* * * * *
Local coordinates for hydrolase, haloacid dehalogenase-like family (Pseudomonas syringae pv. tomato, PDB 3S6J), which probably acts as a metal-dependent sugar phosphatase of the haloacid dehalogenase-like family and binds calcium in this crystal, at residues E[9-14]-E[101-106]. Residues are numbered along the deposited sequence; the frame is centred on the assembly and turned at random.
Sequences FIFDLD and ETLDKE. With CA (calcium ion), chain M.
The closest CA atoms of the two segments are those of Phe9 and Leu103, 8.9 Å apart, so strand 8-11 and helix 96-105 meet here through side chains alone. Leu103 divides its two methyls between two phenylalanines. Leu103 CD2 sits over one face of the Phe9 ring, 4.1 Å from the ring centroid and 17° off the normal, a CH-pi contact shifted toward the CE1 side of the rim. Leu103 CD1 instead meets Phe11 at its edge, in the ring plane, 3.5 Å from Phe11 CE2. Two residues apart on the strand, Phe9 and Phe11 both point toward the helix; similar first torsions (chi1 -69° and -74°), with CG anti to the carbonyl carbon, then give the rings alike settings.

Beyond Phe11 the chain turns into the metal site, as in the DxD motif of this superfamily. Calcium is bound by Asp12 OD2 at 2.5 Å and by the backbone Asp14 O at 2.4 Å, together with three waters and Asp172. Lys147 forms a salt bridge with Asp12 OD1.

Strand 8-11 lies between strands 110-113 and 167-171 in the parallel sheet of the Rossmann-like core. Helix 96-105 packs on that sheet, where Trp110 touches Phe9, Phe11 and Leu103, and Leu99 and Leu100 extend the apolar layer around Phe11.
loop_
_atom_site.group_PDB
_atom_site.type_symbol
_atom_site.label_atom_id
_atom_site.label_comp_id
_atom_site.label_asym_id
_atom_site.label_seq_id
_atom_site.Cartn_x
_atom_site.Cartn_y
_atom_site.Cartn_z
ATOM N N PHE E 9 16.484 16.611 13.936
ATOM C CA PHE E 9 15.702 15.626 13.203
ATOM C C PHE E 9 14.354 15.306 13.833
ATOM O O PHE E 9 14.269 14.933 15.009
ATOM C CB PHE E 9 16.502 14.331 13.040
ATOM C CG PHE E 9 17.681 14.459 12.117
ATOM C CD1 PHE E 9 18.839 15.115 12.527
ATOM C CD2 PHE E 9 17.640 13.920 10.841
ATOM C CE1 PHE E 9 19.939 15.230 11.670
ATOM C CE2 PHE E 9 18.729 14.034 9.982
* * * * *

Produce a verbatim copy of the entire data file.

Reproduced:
Local coordinates for hydrolase, haloacid dehalogenase-like family (Pseudomonas syringae pv. tomato, PDB 3S6J), which probably acts as a metal-dependent sugar phosphatase of the haloacid dehalogenase-like family and binds calcium in this crystal, at residues E[9-14]-E[101-106]. Residues are numbered along the deposited sequence; the frame is centred on the assembly and turned at random.
Sequences FIFDLD and ETLDKE. With CA (calcium ion), chain M.
The closest CA atoms of the two segments are those of Phe9 and Leu103, 8.9 Å apart, so strand 8-11 and helix 96-105 meet here through side chains alone. Leu103 divides its two methyls between two phenylalanines. Leu103 CD2 sits over one face of the Phe9 ring, 4.1 Å from the ring centroid and 17° off the normal, a CH-pi contact shifted toward the CE1 side of the rim. Leu103 CD1 instead meets Phe11 at its edge, in the ring plane, 3.5 Å from Phe11 CE2. Two residues apart on the strand, Phe9 and Phe11 both point toward the helix; similar first torsions (chi1 -69° and -74°), with CG anti to the carbonyl carbon, then give the rings alike settings.

Beyond Phe11 the chain turns into the metal site, as in the DxD motif of this superfamily. Calcium is bound by Asp12 OD2 at 2.5 Å and by the backbone Asp14 O at 2.4 Å, together with three waters and Asp172. Lys147 forms a salt bridge with Asp12 OD1.

Strand 8-11 lies between strands 110-113 and 167-171 in the parallel sheet of the Rossmann-like core. Helix 96-105 packs on that sheet, where Trp110 touches Phe9, Phe11 and Leu103, and Leu99 and Leu100 extend the apolar layer around Phe11.
loop_
_atom_site.group_PDB
_atom_site.type_symbol
_atom_site.label_atom_id
_atom_site.label_comp_id
_atom_site.label_asym_id
_atom_site.label_seq_id
_atom_site.Cartn_x
_atom_site.Cartn_y
_atom_site.Cartn_z
ATOM N N PHE E 9 16.484 16.611 13.936
ATOM C CA PHE E 9 15.702 15.626 13.203
ATOM C C PHE E 9 14.354 15.306 13.833
ATOM O O PHE E 9 14.269 14.933 15.009
ATOM C CB PHE E 9 16.502 14.331 13.040
ATOM C CG PHE E 9 17.681 14.459 12.117
ATOM C CD1 PHE E 9 18.839 15.115 12.527
ATOM C CD2 PHE E 9 17.640 13.920 10.841
ATOM C CE1 PHE E 9 19.939 15.230 11.670
ATOM C CE2 PHE E 9 18.729 14.034 9.982